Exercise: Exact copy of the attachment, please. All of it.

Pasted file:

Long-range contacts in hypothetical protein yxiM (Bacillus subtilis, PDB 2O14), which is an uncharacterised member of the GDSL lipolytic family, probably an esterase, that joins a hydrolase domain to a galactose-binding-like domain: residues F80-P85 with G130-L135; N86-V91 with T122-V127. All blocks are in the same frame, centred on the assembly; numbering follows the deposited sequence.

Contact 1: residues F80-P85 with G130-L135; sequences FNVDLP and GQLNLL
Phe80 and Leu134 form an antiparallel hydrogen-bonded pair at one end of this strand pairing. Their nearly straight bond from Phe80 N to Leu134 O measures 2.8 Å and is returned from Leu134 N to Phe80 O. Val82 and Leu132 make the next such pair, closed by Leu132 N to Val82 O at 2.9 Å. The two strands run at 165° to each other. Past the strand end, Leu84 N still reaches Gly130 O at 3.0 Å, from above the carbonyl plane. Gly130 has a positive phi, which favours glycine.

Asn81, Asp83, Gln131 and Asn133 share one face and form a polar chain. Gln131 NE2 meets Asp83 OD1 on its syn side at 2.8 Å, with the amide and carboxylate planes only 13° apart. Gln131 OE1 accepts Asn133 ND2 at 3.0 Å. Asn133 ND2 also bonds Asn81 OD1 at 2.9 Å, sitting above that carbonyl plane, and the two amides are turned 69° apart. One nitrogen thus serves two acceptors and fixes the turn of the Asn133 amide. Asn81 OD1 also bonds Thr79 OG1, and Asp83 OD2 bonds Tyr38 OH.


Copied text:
Long-range contacts in hypothetical protein yxiM (Bacillus subtilis, PDB 2O14), which is an uncharacterised member of the GDSL lipolytic family, probably an esterase, that joins a hydrolase domain to a galactose-binding-like domain: residues F80-P85 with G130-L135; N86-V91 with T122-V127. All blocks are in the same frame, centred on the assembly; numbering follows the deposited sequence.

Contact 1: residues F80-P85 with G130-L135; sequences FNVDLP and GQLNLL
Phe80 and Leu134 form an antiparallel hydrogen-bonded pair at one end of this strand pairing. Their nearly straight bond from Phe80 N to Leu134 O measures 2.8 Å and is returned from Leu134 N to Phe80 O. Val82 and Leu132 make the next such pair, closed by Leu132 N to Val82 O at 2.9 Å. The two strands run at 165° to each other. Past the strand end, Leu84 N still reaches Gly130 O at 3.0 Å, from above the carbonyl plane. Gly130 has a positive phi, which favours glycine.

Asn81, Asp83, Gln131 and Asn133 share one face and form a polar chain. Gln131 NE2 meets Asp83 OD1 on its syn side at 2.8 Å, with the amide and carboxylate planes only 13° apart. Gln131 OE1 accepts Asn133 ND2 at 3.0 Å. Asn133 ND2 also bonds Asn81 OD1 at 2.9 Å, sitting above that carbonyl plane, and the two amides are turned 69° apart. One nitrogen thus serves two acceptors and fixes the turn of the Asn133 amide. Asn81 OD1 also bonds Thr79 OG1, and Asp83 OD2 bonds Tyr38 OH.